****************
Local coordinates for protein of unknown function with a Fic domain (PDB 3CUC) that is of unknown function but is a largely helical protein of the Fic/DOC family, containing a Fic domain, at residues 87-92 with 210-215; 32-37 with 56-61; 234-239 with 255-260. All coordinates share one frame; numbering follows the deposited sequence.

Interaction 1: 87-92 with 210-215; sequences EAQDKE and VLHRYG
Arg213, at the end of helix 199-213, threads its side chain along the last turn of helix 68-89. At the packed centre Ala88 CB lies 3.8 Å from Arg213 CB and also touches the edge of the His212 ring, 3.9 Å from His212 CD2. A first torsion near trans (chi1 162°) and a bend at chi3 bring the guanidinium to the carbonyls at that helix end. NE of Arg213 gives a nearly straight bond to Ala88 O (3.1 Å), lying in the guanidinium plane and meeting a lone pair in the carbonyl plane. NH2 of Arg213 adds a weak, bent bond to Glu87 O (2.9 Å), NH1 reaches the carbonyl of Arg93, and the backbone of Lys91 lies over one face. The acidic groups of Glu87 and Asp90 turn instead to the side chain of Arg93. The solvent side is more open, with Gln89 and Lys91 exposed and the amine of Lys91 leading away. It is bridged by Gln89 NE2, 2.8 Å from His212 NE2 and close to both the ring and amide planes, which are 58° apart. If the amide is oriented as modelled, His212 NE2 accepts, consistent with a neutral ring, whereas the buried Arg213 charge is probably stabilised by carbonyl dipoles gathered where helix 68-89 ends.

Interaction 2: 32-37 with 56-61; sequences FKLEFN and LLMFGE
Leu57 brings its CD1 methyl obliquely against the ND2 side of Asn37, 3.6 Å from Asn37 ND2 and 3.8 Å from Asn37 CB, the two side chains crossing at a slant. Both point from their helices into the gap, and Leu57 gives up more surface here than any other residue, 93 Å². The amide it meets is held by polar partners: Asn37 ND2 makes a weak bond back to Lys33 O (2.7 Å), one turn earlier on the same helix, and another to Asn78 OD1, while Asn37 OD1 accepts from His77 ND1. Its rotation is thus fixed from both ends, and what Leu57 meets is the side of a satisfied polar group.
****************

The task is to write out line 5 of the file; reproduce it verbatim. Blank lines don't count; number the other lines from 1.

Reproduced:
Leu57 brings its CD1 methyl obliquely against the ND2 side of Asn37, 3.6 Å from Asn37 ND2 and 3.8 Å from Asn37 CB, the two side chains crossing at a slant. Both point from their helices into the gap, and Leu57 gives up more surface here than any other residue, 93 Å². The amide it meets is held by polar partners: Asn37 ND2 makes a weak bond back to Lys33 O (2.7 Å), one turn earlier on the same helix, and another to Asn78 OD1, while Asn37 OD1 accepts from His77 ND1. Its rotation is thus fixed from both ends, and what Leu57 meets is the side of a satisfied polar group.